Over-leveraged homeowners still vulnerable to lenders

The long-awaited federal crackdown on a new mortgage product that is plunging over-leveraged homeowners into debt has fizzled out.

The product is called a Rehabilitable Mortgage. It combines a traditional mortgage and a revolving line of credit that increases in size when the homeowner pays the principal. They are allowed to re-borrow immediately, even when the total loan amount exceeds the 65 percent limit of the appraised value of the home.

Including the amortized portion, homeowners can borrow up to 80 percent of their home’s value, minus any debt owed on the original mortgage.

This week, Canada’s banking regulator, the Office of the Superintendent of Financial Institutions (OSFI), acknowledged the risk of homeowners in ongoing debt and would require borrowers to pay both the principal and interest on any syndicated loan amount over 65 percent of the home’s value beginning in late 2023.

“After years of warning policymakers about the dangers of HELOCs, this is what we get?” said mortgage expert Robert McCallister, who described the move as “illogical.”

He said homeowners would still be able to borrow up to 80 percent of the value of their homes through frequent use of mortgages.

“As long as they qualify, they can refinance and keep debt accumulation up to 80 percent indefinitely,” McCallister said, adding that the change is more aimed at protecting lenders.

“The reason OSFI is not doing more is simple. In general, the HELOC risk is a low tail risk, rather than a clear and present risk to the financial system,” he said.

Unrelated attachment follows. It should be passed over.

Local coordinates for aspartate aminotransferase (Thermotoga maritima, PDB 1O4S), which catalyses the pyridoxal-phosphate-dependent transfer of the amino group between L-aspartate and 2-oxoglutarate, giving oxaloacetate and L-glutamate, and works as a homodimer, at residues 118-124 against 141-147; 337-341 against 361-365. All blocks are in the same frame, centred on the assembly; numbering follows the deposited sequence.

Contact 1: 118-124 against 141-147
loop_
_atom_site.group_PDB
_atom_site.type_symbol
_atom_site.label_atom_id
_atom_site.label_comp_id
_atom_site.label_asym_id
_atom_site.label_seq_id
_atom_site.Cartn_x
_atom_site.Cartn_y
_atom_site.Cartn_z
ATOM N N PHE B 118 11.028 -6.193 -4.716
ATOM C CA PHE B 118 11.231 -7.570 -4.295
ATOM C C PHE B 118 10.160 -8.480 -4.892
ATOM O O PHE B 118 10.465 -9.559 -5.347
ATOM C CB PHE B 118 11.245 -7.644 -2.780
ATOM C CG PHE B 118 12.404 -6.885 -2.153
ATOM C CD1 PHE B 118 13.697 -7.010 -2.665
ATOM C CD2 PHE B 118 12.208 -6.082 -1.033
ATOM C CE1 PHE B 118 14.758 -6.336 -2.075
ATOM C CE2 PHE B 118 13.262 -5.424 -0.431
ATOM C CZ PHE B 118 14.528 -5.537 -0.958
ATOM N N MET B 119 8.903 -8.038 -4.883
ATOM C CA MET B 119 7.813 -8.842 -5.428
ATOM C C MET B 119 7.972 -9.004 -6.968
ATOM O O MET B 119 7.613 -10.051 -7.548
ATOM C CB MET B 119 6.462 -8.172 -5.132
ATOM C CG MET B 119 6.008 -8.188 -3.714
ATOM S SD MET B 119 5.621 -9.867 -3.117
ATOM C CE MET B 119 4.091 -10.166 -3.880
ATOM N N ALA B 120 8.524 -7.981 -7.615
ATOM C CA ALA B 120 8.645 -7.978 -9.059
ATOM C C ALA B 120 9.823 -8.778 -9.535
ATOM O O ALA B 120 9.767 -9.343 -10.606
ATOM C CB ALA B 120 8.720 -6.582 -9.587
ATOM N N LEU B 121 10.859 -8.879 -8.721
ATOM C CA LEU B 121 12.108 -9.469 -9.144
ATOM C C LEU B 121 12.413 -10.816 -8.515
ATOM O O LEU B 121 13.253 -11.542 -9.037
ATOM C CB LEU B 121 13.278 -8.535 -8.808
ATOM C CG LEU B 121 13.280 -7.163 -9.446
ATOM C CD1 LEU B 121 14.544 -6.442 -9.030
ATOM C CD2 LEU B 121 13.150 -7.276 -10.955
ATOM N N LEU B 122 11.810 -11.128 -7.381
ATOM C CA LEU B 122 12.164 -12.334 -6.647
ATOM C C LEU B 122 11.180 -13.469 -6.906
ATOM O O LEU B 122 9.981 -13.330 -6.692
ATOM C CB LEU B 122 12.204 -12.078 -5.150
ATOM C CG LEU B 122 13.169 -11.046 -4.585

This means that with the Bank of Canada raising its benchmark interest rate to combat inflation, Canadians who continue to use their homes for money could be left with only 20 per cent of the property in perpetuity.

To make matters worse, high borrowing rates have left the housing market in a virtual freeze and home values ​​plummeting. Technically, lenders may require a partial repayment if the newly appraised home falls below the value needed to cover the amount owed.

The interest rate on HELOCs is usually linked to the prime lending rate at most banks and the difference can be negotiated. However, if the rate is variable, the capital will be more sensitive to an increase in interest rates. In some cases, a lender will offer fixed-term equity mortgage loans over different time periods like a conventional mortgage, but HELOC rates remain subject to higher interest rates whether or not the principal grows.

Assuming a 3 percent increase in the central bank rate over the course of this year, which is now fully priced, Hillock’s rates would rise from 2.95 percent to about 5.95 percent, according to McAllister.

He said interest payments on $100,000 of Hillock’s debt could at least double from about $246 a month to $496 a month.

A new survey from BNN Bloomberg and RATESDOTCA has provided insight into just how vulnerable some Canadian families are. It found that 58 percent of homeowners with a HELOC currently have an outstanding balance. Most said they borrowed less than $50,000; 10 percent said they had borrowed between $50,000 and $100,000, and 10 percent said they had borrowed more than $100,000.

Balances of at least $50,000 were more common among those 55 and older, indicating that there will be little inheritance for beneficiaries when homeowners move in.

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